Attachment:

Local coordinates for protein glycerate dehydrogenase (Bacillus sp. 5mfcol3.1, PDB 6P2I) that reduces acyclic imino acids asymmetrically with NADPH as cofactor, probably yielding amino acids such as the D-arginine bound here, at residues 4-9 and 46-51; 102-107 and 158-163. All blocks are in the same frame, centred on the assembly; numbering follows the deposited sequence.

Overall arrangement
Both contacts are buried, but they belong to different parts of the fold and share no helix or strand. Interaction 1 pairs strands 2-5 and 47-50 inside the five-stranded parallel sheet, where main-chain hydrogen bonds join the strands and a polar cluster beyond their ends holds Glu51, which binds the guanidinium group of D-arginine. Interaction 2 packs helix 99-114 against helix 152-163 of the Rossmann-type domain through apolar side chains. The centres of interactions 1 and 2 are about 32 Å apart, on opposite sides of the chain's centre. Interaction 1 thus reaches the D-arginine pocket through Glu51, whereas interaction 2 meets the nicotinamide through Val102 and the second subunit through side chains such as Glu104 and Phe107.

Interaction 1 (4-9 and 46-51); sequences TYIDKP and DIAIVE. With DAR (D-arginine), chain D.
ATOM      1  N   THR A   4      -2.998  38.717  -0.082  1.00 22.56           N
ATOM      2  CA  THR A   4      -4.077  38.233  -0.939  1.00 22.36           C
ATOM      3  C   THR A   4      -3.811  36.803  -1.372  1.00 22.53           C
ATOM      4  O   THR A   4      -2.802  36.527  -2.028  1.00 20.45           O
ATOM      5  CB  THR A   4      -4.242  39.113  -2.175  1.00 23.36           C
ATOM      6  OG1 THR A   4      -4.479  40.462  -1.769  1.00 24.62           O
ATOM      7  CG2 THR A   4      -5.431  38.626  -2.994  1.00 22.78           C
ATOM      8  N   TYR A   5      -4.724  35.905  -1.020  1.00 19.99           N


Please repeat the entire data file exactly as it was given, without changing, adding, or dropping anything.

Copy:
Local coordinates for protein glycerate dehydrogenase (Bacillus sp. 5mfcol3.1, PDB 6P2I) that reduces acyclic imino acids asymmetrically with NADPH as cofactor, probably yielding amino acids such as the D-arginine bound here, at residues 4-9 and 46-51; 102-107 and 158-163. All blocks are in the same frame, centred on the assembly; numbering follows the deposited sequence.

Overall arrangement
Both contacts are buried, but they belong to different parts of the fold and share no helix or strand. Interaction 1 pairs strands 2-5 and 47-50 inside the five-stranded parallel sheet, where main-chain hydrogen bonds join the strands and a polar cluster beyond their ends holds Glu51, which binds the guanidinium group of D-arginine. Interaction 2 packs helix 99-114 against helix 152-163 of the Rossmann-type domain through apolar side chains. The centres of interactions 1 and 2 are about 32 Å apart, on opposite sides of the chain's centre. Interaction 1 thus reaches the D-arginine pocket through Glu51, whereas interaction 2 meets the nicotinamide through Val102 and the second subunit through side chains such as Glu104 and Phe107.

Interaction 1 (4-9 and 46-51); sequences TYIDKP and DIAIVE. With DAR (D-arginine), chain D.
ATOM      1  N   THR A   4      -2.998  38.717  -0.082  1.00 22.56           N
ATOM      2  CA  THR A   4      -4.077  38.233  -0.939  1.00 22.36           C
ATOM      3  C   THR A   4      -3.811  36.803  -1.372  1.00 22.53           C
ATOM      4  O   THR A   4      -2.802  36.527  -2.028  1.00 20.45           O
ATOM      5  CB  THR A   4      -4.242  39.113  -2.175  1.00 23.36           C
ATOM      6  OG1 THR A   4      -4.479  40.462  -1.769  1.00 24.62           O
ATOM      7  CG2 THR A   4      -5.431  38.626  -2.994  1.00 22.78           C
ATOM      8  N   TYR A   5      -4.724  35.905  -1.020  1.00 19.99           N